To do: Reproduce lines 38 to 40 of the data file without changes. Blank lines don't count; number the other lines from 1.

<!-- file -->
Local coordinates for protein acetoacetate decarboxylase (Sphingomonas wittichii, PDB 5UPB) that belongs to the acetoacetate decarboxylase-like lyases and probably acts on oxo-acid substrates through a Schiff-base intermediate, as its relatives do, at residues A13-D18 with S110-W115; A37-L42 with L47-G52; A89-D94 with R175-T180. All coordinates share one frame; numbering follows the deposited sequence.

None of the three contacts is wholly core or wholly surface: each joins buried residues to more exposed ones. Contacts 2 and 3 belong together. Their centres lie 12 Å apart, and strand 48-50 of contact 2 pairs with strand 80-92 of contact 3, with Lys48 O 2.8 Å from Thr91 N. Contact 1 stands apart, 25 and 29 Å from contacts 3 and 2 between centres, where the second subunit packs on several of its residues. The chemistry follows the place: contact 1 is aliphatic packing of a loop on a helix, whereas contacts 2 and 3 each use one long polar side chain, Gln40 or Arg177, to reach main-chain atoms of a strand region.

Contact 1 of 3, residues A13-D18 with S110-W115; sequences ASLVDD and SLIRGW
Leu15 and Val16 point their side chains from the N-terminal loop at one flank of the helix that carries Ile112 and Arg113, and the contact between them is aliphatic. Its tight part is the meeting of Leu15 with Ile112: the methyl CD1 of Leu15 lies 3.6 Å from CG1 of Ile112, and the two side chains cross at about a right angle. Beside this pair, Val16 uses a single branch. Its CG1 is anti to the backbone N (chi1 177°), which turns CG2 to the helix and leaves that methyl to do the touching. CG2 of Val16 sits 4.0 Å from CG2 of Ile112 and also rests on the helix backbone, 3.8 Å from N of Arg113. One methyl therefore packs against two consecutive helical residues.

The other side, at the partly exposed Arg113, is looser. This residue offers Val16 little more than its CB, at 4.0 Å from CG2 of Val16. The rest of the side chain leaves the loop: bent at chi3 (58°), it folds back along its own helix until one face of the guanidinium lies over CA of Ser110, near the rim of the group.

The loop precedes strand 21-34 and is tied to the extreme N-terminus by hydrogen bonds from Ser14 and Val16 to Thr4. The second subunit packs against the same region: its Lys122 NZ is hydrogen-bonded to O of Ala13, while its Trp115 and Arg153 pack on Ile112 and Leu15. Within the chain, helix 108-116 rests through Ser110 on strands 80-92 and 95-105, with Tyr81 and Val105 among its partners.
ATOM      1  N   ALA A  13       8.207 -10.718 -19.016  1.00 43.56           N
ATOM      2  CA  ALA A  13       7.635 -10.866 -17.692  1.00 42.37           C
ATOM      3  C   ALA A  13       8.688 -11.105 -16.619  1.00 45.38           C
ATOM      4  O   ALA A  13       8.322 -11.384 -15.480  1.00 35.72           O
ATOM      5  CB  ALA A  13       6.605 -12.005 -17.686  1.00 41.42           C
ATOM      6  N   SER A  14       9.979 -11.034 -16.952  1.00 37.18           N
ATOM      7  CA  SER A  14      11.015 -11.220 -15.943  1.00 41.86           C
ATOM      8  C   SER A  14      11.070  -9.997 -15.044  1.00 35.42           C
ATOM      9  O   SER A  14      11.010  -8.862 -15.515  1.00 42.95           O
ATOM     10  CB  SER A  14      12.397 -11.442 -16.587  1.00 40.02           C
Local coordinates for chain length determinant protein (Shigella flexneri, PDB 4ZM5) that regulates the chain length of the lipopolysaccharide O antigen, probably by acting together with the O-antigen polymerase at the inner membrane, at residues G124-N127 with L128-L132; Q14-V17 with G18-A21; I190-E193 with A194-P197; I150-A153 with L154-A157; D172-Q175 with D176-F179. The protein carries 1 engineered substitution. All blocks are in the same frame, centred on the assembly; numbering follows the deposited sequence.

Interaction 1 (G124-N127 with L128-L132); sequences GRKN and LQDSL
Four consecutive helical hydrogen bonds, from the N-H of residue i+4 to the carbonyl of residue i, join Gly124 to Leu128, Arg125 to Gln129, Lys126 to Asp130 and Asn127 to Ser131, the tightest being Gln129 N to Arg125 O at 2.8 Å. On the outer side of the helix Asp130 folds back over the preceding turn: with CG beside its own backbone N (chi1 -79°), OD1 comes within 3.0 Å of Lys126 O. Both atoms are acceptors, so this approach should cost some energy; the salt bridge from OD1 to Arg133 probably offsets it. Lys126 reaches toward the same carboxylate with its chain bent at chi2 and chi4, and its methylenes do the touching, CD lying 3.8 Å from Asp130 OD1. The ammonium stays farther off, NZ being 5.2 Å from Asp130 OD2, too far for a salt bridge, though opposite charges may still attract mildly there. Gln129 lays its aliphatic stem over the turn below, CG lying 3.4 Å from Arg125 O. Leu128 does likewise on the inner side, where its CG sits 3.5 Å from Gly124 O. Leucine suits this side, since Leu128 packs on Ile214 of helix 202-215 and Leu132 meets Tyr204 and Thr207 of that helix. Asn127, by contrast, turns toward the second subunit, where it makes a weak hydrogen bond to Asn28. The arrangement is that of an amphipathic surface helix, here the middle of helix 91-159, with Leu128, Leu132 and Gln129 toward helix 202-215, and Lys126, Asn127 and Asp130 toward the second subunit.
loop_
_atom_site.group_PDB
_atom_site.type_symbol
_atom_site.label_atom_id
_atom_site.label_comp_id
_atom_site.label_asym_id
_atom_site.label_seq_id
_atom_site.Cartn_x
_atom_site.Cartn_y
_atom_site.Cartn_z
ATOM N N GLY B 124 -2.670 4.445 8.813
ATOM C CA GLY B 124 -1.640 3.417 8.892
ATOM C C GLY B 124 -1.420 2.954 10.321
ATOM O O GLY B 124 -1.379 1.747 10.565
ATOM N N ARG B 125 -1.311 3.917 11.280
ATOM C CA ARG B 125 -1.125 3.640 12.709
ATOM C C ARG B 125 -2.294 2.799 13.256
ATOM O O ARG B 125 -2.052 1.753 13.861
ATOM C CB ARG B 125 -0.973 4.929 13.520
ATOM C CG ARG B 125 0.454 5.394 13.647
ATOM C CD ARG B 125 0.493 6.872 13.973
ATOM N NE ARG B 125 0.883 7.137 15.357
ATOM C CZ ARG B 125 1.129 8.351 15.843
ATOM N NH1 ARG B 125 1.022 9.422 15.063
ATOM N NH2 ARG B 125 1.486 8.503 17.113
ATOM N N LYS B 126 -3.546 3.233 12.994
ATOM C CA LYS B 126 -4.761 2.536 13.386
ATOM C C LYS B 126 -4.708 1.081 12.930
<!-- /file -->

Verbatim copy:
ATOM C CB ARG B 125 -0.973 4.929 13.520
ATOM C CG ARG B 125 0.454 5.394 13.647
ATOM C CD ARG B 125 0.493 6.872 13.973